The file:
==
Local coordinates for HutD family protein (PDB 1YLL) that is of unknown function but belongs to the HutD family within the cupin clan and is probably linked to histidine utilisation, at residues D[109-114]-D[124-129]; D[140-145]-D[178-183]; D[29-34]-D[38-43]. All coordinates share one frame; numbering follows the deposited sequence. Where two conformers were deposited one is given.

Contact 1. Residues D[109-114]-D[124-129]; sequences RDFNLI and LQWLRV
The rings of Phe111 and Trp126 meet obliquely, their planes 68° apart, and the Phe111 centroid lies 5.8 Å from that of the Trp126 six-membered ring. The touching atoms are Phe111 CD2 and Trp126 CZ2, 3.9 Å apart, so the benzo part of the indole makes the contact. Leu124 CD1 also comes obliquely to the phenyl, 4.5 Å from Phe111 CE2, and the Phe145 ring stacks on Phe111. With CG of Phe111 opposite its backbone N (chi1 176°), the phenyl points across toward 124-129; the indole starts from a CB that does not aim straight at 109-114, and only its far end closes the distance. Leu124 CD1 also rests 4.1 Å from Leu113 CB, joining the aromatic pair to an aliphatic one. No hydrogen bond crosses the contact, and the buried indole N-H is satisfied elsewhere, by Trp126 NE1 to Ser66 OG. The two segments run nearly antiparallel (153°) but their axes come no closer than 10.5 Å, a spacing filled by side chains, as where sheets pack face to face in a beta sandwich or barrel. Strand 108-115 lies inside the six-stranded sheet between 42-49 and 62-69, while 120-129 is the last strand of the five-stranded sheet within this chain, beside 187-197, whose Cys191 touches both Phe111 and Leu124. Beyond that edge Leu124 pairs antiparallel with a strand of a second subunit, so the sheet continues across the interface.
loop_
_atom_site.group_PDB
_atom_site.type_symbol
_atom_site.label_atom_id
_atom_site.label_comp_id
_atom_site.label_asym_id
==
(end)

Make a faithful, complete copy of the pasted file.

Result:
Local coordinates for HutD family protein (PDB 1YLL) that is of unknown function but belongs to the HutD family within the cupin clan and is probably linked to histidine utilisation, at residues D[109-114]-D[124-129]; D[140-145]-D[178-183]; D[29-34]-D[38-43]. All coordinates share one frame; numbering follows the deposited sequence. Where two conformers were deposited one is given.

Contact 1. Residues D[109-114]-D[124-129]; sequences RDFNLI and LQWLRV
The rings of Phe111 and Trp126 meet obliquely, their planes 68° apart, and the Phe111 centroid lies 5.8 Å from that of the Trp126 six-membered ring. The touching atoms are Phe111 CD2 and Trp126 CZ2, 3.9 Å apart, so the benzo part of the indole makes the contact. Leu124 CD1 also comes obliquely to the phenyl, 4.5 Å from Phe111 CE2, and the Phe145 ring stacks on Phe111. With CG of Phe111 opposite its backbone N (chi1 176°), the phenyl points across toward 124-129; the indole starts from a CB that does not aim straight at 109-114, and only its far end closes the distance. Leu124 CD1 also rests 4.1 Å from Leu113 CB, joining the aromatic pair to an aliphatic one. No hydrogen bond crosses the contact, and the buried indole N-H is satisfied elsewhere, by Trp126 NE1 to Ser66 OG. The two segments run nearly antiparallel (153°) but their axes come no closer than 10.5 Å, a spacing filled by side chains, as where sheets pack face to face in a beta sandwich or barrel. Strand 108-115 lies inside the six-stranded sheet between 42-49 and 62-69, while 120-129 is the last strand of the five-stranded sheet within this chain, beside 187-197, whose Cys191 touches both Phe111 and Leu124. Beyond that edge Leu124 pairs antiparallel with a strand of a second subunit, so the sheet continues across the interface.
loop_
_atom_site.group_PDB
_atom_site.type_symbol
_atom_site.label_atom_id
_atom_site.label_comp_id
_atom_site.label_asym_id